Autism is on the rise worldwide and this has prompted more funding for more research. A new study published in the journal, “Biological Psychiatry,” indicates that autistics have fewer than average adhesion molecules on their cells. Adhesion molecules are involved in cell-to-cell communication, brain development, and in the normal functioning of the immune system.

Reduced levels of adhesion molecules have been previously reported for schizophrenics and others with brain-related disorders. It has also long been thought that there may be a correlation with immune system abnormalities and those with autism spectrum disorders. This is what spurred interest in finding out if adhesion molecules may also be low in autistic individuals.

The study was conducted with children aged two to four years old, including a group diagnosed with a form of autism and a control group. They specifically looked for two specific adhesion molecules, sPECAM-1 and sP-selectin, in blood samples from all the children. Both of these adhesion molecules were found to be significantly lower in those children with autism. These results were consistent with a previous study that demonstrated a higher than normal level of the same adhesion molecules in adults with high functioning autism.

Interestingly, the research team also measured head circumference in the children they studied. This is because autism is associated with a larger than normal head circumference and adhesion molecules may play a role in this.

This is definitely a line of research to keep an eye on as it could develop into a new test for autism.

The 10 Biggest Advances in Autism Understanding in 2012

In 2012, the general understanding of what autism is became more apparent with the general public. Along with a larger public awareness, the actual costs that autism cost to the American public was outlined at $137 billion per year.

The overall effect of this was to increase the amount of research funding devoted to understanding what autism is, what causes it and how to treat it.

Below are the ten most important advances in understanding autism that were made in 2012. Each is listed in the grouping of causes, then treatments. Parents with children diagnosed with autism or those who suspect that they may be at risk for a child with the condition should pay very careful attention to this list.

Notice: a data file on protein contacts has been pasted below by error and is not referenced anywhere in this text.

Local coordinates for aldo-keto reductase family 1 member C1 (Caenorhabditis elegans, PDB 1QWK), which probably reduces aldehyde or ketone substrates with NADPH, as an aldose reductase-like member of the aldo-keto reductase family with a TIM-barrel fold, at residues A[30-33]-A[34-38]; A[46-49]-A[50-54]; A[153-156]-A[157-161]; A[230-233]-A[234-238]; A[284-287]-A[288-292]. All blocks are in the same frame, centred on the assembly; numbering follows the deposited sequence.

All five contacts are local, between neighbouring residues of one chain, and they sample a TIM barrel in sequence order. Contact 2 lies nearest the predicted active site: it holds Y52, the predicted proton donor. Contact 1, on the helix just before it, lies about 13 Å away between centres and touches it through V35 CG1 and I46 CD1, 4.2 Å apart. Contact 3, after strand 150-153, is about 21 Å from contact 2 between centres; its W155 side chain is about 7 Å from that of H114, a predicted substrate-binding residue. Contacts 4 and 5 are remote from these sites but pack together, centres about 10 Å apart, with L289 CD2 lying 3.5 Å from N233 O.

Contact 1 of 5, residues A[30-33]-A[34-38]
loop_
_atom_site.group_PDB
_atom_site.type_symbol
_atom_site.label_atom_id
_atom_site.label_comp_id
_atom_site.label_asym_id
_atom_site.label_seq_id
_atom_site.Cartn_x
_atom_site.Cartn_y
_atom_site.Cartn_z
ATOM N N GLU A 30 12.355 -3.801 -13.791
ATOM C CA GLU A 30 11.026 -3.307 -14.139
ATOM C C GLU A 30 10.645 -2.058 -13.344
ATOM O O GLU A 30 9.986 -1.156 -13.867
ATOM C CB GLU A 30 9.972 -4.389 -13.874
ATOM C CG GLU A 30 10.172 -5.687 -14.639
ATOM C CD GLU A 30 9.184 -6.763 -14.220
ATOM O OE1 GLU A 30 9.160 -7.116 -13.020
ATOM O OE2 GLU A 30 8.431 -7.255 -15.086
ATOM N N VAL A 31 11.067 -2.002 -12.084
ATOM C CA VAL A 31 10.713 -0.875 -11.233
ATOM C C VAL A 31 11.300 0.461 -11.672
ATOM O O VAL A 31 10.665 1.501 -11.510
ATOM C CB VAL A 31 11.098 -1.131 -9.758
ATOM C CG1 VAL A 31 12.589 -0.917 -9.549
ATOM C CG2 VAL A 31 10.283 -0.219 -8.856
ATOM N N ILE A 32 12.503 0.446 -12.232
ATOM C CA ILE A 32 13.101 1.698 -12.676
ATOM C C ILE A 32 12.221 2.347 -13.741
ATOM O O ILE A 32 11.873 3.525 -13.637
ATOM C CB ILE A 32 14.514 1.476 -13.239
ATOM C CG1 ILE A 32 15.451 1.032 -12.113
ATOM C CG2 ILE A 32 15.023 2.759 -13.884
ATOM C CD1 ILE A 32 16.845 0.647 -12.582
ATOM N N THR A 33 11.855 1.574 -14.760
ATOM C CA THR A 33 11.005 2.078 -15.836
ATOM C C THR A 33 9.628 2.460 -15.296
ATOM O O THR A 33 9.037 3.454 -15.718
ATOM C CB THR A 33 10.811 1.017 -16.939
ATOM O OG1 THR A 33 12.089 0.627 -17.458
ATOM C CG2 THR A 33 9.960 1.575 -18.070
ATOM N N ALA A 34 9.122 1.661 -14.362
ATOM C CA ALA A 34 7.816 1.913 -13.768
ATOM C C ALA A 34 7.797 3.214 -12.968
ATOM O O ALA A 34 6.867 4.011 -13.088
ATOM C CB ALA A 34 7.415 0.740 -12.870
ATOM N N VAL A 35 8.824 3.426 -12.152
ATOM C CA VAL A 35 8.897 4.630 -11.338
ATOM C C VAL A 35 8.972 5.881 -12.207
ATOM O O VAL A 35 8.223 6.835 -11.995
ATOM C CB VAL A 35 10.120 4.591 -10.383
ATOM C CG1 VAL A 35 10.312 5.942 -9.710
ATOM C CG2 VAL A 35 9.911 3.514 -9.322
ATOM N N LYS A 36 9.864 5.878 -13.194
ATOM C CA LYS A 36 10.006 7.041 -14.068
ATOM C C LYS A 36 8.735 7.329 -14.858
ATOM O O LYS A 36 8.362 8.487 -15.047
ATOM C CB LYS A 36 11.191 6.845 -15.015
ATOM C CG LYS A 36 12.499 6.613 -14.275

• The pre-symptom marker of autism was discovered.
  • The CDC changes the estimated rate of autism’s prevalence to 1 in 88.
  • Early intervention in children affected with autism allows their brain activity to be altered to resemble normal children.
  • Trials suggest that the criteria used to diagnose autism needs to be changed in order to be reliable.
  • The link between pollution and autism is better understood.
  • Hundreds of seemingly small mutations can all be traced to autism.
  • Further insight is provided into the link between immune system changes and autism.
  • Peer support Is found to be more effective than traditional autism treatment approaches.
  • Arbaclofen is hinted at being able to treat some of the very core symptoms associated with autism.
  • Evidence shows that children transitioning into adulthood nee more support.

These advances do more than just help the public become aware of how prevalent autism really is. Some advances have helped to understand what causes autism in children, which means that treatments can then be planned.

The biggest news, however, is that this means parents can find some peace knowing that autism can be treated more successfully. That means there is hope with the proper treatment for a normal life.

The Critical Need we have to Support Adults with Autism Spectrum Disorder (ASD) in Society